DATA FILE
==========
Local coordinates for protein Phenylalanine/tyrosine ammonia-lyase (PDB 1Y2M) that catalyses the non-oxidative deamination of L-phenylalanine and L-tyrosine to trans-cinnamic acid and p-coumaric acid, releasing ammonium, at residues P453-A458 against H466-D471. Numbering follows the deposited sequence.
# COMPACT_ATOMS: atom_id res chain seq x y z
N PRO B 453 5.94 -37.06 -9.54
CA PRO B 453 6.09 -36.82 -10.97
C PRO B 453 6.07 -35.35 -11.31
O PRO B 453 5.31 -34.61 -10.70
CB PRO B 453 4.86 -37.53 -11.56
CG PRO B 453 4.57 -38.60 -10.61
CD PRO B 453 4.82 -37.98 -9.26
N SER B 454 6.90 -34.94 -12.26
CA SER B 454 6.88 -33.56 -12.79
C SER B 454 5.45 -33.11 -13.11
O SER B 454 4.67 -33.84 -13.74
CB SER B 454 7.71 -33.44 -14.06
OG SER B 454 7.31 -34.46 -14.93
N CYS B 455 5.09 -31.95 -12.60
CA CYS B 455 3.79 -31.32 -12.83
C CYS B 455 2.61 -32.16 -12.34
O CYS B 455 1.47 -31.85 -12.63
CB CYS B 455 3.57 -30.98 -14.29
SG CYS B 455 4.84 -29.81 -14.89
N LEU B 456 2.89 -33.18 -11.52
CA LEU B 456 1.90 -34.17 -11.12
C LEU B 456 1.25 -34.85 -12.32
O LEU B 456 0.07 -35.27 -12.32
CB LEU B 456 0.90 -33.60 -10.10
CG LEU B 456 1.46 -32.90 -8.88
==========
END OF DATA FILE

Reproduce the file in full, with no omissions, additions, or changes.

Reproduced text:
Local coordinates for protein Phenylalanine/tyrosine ammonia-lyase (PDB 1Y2M) that catalyses the non-oxidative deamination of L-phenylalanine and L-tyrosine to trans-cinnamic acid and p-coumaric acid, releasing ammonium, at residues P453-A458 against H466-D471. Numbering follows the deposited sequence.
# COMPACT_ATOMS: atom_id res chain seq x y z
N PRO B 453 5.94 -37.06 -9.54
CA PRO B 453 6.09 -36.82 -10.97
C PRO B 453 6.07 -35.35 -11.31
O PRO B 453 5.31 -34.61 -10.70
CB PRO B 453 4.86 -37.53 -11.56
CG PRO B 453 4.57 -38.60 -10.61
CD PRO B 453 4.82 -37.98 -9.26
N SER B 454 6.90 -34.94 -12.26
CA SER B 454 6.88 -33.56 -12.79
C SER B 454 5.45 -33.11 -13.11
O SER B 454 4.67 -33.84 -13.74
CB SER B 454 7.71 -33.44 -14.06
OG SER B 454 7.31 -34.46 -14.93
N CYS B 455 5.09 -31.95 -12.60
CA CYS B 455 3.79 -31.32 -12.83
C CYS B 455 2.61 -32.16 -12.34
O CYS B 455 1.47 -31.85 -12.63
CB CYS B 455 3.57 -30.98 -14.29
SG CYS B 455 4.84 -29.81 -14.89
N LEU B 456 2.89 -33.18 -11.52
CA LEU B 456 1.90 -34.17 -11.12
C LEU B 456 1.25 -34.85 -12.32
O LEU B 456 0.07 -35.27 -12.32
CB LEU B 456 0.90 -33.60 -10.10
CG LEU B 456 1.46 -32.90 -8.88